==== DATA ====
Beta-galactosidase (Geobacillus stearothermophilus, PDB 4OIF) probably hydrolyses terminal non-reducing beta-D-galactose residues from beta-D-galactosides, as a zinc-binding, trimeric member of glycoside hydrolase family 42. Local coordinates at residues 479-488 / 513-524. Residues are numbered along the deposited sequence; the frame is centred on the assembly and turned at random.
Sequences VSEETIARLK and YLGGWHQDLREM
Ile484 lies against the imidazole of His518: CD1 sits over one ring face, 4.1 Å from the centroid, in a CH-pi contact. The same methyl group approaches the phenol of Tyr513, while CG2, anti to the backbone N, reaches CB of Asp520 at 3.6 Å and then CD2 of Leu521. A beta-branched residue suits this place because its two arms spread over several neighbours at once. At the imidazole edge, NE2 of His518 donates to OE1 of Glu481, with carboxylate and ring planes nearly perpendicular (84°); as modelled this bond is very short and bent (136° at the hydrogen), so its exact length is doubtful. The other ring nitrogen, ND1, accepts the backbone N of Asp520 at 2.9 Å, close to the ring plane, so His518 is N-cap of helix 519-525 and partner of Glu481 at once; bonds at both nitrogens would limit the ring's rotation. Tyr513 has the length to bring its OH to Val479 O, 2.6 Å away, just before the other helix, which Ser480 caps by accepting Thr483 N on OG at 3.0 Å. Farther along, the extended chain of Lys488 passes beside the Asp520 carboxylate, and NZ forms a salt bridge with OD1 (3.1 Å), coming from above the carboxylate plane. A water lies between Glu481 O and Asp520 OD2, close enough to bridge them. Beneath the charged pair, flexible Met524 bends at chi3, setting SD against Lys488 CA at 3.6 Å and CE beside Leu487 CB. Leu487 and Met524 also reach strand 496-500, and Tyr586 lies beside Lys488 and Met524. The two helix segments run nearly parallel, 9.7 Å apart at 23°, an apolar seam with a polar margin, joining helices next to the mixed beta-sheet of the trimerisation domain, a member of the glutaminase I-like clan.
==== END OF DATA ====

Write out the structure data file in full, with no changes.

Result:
Beta-galactosidase (Geobacillus stearothermophilus, PDB 4OIF) probably hydrolyses terminal non-reducing beta-D-galactose residues from beta-D-galactosides, as a zinc-binding, trimeric member of glycoside hydrolase family 42. Local coordinates at residues 479-488 / 513-524. Residues are numbered along the deposited sequence; the frame is centred on the assembly and turned at random.
Sequences VSEETIARLK and YLGGWHQDLREM
Ile484 lies against the imidazole of His518: CD1 sits over one ring face, 4.1 Å from the centroid, in a CH-pi contact. The same methyl group approaches the phenol of Tyr513, while CG2, anti to the backbone N, reaches CB of Asp520 at 3.6 Å and then CD2 of Leu521. A beta-branched residue suits this place because its two arms spread over several neighbours at once. At the imidazole edge, NE2 of His518 donates to OE1 of Glu481, with carboxylate and ring planes nearly perpendicular (84°); as modelled this bond is very short and bent (136° at the hydrogen), so its exact length is doubtful. The other ring nitrogen, ND1, accepts the backbone N of Asp520 at 2.9 Å, close to the ring plane, so His518 is N-cap of helix 519-525 and partner of Glu481 at once; bonds at both nitrogens would limit the ring's rotation. Tyr513 has the length to bring its OH to Val479 O, 2.6 Å away, just before the other helix, which Ser480 caps by accepting Thr483 N on OG at 3.0 Å. Farther along, the extended chain of Lys488 passes beside the Asp520 carboxylate, and NZ forms a salt bridge with OD1 (3.1 Å), coming from above the carboxylate plane. A water lies between Glu481 O and Asp520 OD2, close enough to bridge them. Beneath the charged pair, flexible Met524 bends at chi3, setting SD against Lys488 CA at 3.6 Å and CE beside Leu487 CB. Leu487 and Met524 also reach strand 496-500, and Tyr586 lies beside Lys488 and Met524. The two helix segments run nearly parallel, 9.7 Å apart at 23°, an apolar seam with a polar margin, joining helices next to the mixed beta-sheet of the trimerisation domain, a member of the glutaminase I-like clan.